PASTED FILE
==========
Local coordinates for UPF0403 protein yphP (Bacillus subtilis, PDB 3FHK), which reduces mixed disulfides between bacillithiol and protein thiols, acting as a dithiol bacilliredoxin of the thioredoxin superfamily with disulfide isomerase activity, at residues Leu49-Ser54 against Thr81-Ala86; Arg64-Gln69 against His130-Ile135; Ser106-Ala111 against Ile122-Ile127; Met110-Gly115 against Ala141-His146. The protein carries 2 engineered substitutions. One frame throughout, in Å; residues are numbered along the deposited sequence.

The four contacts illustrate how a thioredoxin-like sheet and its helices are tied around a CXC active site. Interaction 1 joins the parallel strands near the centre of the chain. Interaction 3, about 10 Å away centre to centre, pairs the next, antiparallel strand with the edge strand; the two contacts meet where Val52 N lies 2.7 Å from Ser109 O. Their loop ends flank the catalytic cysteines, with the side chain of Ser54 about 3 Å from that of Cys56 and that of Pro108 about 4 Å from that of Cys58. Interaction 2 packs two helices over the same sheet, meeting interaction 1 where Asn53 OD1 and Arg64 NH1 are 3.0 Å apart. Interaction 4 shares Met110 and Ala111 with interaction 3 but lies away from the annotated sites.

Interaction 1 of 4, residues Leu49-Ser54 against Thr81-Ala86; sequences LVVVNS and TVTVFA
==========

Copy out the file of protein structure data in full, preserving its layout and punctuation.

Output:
Local coordinates for UPF0403 protein yphP (Bacillus subtilis, PDB 3FHK), which reduces mixed disulfides between bacillithiol and protein thiols, acting as a dithiol bacilliredoxin of the thioredoxin superfamily with disulfide isomerase activity, at residues Leu49-Ser54 against Thr81-Ala86; Arg64-Gln69 against His130-Ile135; Ser106-Ala111 against Ile122-Ile127; Met110-Gly115 against Ala141-His146. The protein carries 2 engineered substitutions. One frame throughout, in Å; residues are numbered along the deposited sequence.

The four contacts illustrate how a thioredoxin-like sheet and its helices are tied around a CXC active site. Interaction 1 joins the parallel strands near the centre of the chain. Interaction 3, about 10 Å away centre to centre, pairs the next, antiparallel strand with the edge strand; the two contacts meet where Val52 N lies 2.7 Å from Ser109 O. Their loop ends flank the catalytic cysteines, with the side chain of Ser54 about 3 Å from that of Cys56 and that of Pro108 about 4 Å from that of Cys58. Interaction 2 packs two helices over the same sheet, meeting interaction 1 where Asn53 OD1 and Arg64 NH1 are 3.0 Å apart. Interaction 4 shares Met110 and Ala111 with interaction 3 but lies away from the annotated sites.

Interaction 1 of 4, residues Leu49-Ser54 against Thr81-Ala86; sequences LVVVNS and TVTVFA